Information Avoidance in the Modern Age

In this episode, Under the Cortex hosts Jeremy Foust from Kent State University about his new paper in Perspectives on Psychological Science titled “Information Avoidance: Past Perspectives and Future Directions.” The conversation with APS’s Özge G. Fischer-Baum starts with defining information avoidance and then explores some of the factors that impact whether someone will choose to avoid information. Foust and Fischer-Baum also dive into me-search and how social media has or has not impacted the ways we take in information. 

Unedited transcript

[00:00:14.850] – APS’s Özge G. Fischer Baum 

We live in the information age, yet many people avoid information, choose not to have access to something which is right there. Why is that? Is it because there are too many channels of information? Is it a trust issue? Are we overwhelmed? This is Under the Cortex. I am Özge Gürcanlı Fischer Baum with the Association for Psychological Science to speak about this study that analyzed the basics of information avoidance and the cognitive mechanisms behind it. I have with me Jeremy Foust from Kent State University, co author of an article recently published in Perspectives on Psychological Science. Jeremy, thank you for joining me today. Welcome to Under the Cortex. 

[00:01:01.670] – Jeremy Foust 

Thank you so much for having me. 

[00:01:03.930] – APS’s Özge G. Fischer Baum 

I want to dive into my questions right away. Your paper is very interesting. So your research explores why people avoid using information. How did you first get interested in this topic?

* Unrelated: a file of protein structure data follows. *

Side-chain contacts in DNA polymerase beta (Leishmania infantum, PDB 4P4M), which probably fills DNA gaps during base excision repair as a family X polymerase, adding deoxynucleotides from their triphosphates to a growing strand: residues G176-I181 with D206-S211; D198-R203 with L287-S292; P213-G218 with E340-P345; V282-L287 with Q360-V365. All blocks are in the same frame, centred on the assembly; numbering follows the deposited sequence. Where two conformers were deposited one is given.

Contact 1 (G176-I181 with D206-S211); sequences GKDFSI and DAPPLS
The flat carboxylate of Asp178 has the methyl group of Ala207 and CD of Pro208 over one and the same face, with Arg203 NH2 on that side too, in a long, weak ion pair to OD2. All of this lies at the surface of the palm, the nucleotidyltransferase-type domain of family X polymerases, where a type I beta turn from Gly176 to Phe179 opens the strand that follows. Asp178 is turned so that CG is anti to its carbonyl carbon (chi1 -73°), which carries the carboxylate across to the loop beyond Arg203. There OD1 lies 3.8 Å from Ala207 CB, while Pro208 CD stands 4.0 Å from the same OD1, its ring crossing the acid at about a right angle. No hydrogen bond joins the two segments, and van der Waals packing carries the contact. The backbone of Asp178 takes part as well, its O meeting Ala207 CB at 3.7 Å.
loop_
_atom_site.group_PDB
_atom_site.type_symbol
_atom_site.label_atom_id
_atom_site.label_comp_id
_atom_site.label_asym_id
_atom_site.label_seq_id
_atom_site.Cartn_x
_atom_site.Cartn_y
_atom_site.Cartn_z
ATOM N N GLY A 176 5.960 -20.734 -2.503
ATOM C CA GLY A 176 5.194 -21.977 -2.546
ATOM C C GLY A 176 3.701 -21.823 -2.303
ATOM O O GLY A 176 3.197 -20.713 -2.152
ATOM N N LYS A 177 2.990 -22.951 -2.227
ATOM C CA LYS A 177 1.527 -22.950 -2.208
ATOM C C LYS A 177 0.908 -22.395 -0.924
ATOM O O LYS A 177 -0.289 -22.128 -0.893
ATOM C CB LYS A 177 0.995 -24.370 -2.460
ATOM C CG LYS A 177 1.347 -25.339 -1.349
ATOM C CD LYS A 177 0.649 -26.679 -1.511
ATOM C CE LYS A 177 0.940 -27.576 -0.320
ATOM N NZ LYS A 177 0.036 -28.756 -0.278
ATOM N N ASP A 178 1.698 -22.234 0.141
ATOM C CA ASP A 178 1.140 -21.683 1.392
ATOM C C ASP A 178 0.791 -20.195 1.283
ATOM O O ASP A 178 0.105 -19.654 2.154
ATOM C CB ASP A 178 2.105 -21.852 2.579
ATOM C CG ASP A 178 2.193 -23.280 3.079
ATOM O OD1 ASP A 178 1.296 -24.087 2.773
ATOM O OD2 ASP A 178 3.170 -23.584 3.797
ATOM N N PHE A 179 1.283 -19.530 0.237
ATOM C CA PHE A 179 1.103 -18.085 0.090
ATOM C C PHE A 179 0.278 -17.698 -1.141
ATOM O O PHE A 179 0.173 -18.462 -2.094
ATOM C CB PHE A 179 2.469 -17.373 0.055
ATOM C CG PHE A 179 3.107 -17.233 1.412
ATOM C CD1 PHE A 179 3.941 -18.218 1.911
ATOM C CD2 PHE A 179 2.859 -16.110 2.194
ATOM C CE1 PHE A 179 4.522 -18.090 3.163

[00:01:18.730] – Jeremy Foust 

Yeah, when I first started my PhD program, my advisor was working on a project about avoiding information about prediabetes. And so I just started working on that project as well, and it kind of just took off from there. I realized that I enjoyed reading about and learning about information avoidance. But personally, I think I was invested because I could so easily think about times in which I avoided information. And so this research quickly became me search, and I was learning about all of these reasons that other people are avoiding information and was kind of comparing and contrasting it with my own experiences. So it started off as just this opportunity and then became something that I became kind of personally invested in, but also really interested by. 

[00:02:15.130] – APS’s Özge G. Fischer Baum 

Yeah, as you say, we all do it time to time. I think we are all guilty of it. And one thing I like about your article is you start your article with different definitions of information avoidance. Can we go over that a little bit? So what are the different definitions? 

[00:02:34.770] – Jeremy Foust 

Yeah, information avoidance is this general construct. Seems really straightforward. It’s when a person chooses not to learn information, and probably the most common of the definitions was offered by Sweeney and colleagues in 2010 in their review of information avoidance. And they defined it as any behavior that prevents or delays the acquisition of available but potentially unwanted information. And, yeah, it seems straightforward, but as we thought more about it in our paper, we struggled to think about what counts as avoidance. So, does oversleeping and missing the morning tv news count as avoiding information? What about when someone doesn’t pay attention to something because they feel that the information doesn’t directly affect them? And so, in working through this paper, we had to come up with a clear kind of operational definition and wanted to offer some considerations when people are investigating information avoidance. So we talked about four different considerations. First, that information avoidance is different than information not seeking. So just this general lack of interest. Stopping a person from continuously seeking information is different than this active avoiding effort. Second, information avoidance is intentional, so it’s an active effort to prevent oneself from learning information. 

[00:04:05.070] – Jeremy Foust